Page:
TLS Handshake Protocol
The Transport Layer Security (TLS) Handshake Protocol is responsible for the authentication and key exchange necessary to establish or resume secure sessions. When establishing a secure session, the Handshake Protocol manages the following:
- Cipher suite negotiation
- Authentication of the server and optionally, the client
- Session key information exchange.
The client and server make contact and choose the cipher suite that will be used throughout their message exchange.
In TLS, a server proves its identity to the client. The client might also need to prove its identity to the server. PKI, the use of public/private key pairs, is the basis of this authentication. The exact method used for authentication is determined by the cipher suite negotiated.
The client and server exchange random numbers and a special number called the Pre-Master Secret. These numbers are combined with additional data permitting client and server to create their shared secret, called the Master Secret. The Master Secret is used by client and server to generate the write MAC secret, which is the session key used for hashing, and the write key, which is the session key used for encryption.
The TLS Handshake Protocol involves the following steps:
- The client sends a "Client hello" message to the server, along with the client's random value and supported cipher suites.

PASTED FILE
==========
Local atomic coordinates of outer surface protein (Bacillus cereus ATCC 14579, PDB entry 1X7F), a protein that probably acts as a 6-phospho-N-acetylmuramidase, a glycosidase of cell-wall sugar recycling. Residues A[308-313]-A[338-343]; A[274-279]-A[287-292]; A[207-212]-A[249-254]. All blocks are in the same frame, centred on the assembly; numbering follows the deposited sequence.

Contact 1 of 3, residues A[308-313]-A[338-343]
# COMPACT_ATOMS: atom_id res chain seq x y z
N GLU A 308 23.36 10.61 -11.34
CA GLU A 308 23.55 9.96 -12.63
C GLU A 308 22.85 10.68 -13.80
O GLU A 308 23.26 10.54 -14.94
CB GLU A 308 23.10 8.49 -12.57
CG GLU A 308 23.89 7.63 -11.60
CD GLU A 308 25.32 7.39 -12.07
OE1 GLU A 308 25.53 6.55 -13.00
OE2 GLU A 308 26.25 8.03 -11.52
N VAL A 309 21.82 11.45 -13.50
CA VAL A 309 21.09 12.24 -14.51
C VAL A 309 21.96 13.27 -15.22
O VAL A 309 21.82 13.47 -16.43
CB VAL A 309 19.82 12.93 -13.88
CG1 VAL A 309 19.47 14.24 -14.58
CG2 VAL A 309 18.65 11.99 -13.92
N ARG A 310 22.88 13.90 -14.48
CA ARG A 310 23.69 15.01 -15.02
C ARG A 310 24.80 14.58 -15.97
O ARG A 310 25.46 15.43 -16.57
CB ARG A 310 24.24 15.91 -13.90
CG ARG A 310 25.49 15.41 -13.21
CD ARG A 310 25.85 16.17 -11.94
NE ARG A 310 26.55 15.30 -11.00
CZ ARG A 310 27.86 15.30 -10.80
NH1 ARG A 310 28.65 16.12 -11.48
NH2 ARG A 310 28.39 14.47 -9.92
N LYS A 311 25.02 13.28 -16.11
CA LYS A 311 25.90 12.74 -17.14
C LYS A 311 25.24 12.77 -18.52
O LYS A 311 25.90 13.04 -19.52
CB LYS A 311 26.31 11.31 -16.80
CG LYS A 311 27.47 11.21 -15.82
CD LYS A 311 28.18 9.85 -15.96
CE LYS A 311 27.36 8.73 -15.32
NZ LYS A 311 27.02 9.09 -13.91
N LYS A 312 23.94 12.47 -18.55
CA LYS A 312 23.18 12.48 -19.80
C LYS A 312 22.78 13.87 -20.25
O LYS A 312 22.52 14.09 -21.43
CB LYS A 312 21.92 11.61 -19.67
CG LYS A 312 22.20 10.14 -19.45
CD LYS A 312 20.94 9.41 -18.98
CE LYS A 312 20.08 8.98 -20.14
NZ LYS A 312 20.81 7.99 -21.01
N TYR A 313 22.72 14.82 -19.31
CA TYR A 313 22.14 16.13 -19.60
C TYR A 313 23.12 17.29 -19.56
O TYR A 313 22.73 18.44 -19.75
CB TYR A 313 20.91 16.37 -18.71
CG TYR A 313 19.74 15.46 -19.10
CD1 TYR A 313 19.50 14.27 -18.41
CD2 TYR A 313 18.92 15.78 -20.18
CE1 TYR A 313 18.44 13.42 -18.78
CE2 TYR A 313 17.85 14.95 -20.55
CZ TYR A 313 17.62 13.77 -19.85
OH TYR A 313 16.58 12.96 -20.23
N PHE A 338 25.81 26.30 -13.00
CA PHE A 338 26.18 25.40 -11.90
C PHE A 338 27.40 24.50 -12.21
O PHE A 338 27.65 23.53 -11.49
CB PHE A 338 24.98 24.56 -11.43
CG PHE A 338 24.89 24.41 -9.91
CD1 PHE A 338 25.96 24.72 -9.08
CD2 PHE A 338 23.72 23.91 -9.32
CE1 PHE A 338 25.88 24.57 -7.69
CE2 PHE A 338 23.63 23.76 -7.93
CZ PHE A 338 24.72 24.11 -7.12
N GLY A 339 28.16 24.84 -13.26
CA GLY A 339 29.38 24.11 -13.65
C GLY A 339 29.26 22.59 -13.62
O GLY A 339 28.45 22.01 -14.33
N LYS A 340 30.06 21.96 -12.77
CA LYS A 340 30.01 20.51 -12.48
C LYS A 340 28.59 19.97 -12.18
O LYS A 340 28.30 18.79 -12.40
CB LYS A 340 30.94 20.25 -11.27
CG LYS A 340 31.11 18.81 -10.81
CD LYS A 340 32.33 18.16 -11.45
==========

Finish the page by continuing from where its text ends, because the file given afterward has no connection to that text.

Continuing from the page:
- The server responds by sending a "Server hello" message to the client, along with the server's random value.
- The server sends its certificate to the client for authentication and may request a certificate from the client. The server sends the "Server hello done" message.
- If the server has requested a certificate from the client, the client sends it.
- The client creates a random Pre-Master Secret and encrypts it with the public key from the server's certificate, sending the encrypted Pre-Master Secret to the server.
- The server receives the Pre-Master Secret. The server and client each generate the Master Secret and session keys based on the Pre-Master Secret.
- The client sends "Change cipher spec" notification to server to indicate that the client will start using the new session keys for hashing and encrypting messages. Client also sends "Client finished" message.
- Server receives "Change cipher spec" and switches its record layer security state to symmetric encryption using the session keys. Server sends "Server finished" message to the client.
- Client and server can now exchange application data over the secured channel they have established. All messages sent from client to server and from server to client are encrypted using session key.
- The client sends a "Client hello" message using the Session ID of the session to be resumed.
- The server checks its session cache for a matching Session ID. If a match is found, and the server is able to resume the session, it sends a "Server hello" message with the Session ID.
Note If a session ID match is not found, the server generates a new session ID and the TLS client and server perform a full handshake.
- Client and server must exchange "Change cipher spec" messages and send "Client finished" and "Server finished" messages.
- Client and server can now resume application data exchange over the secure channel.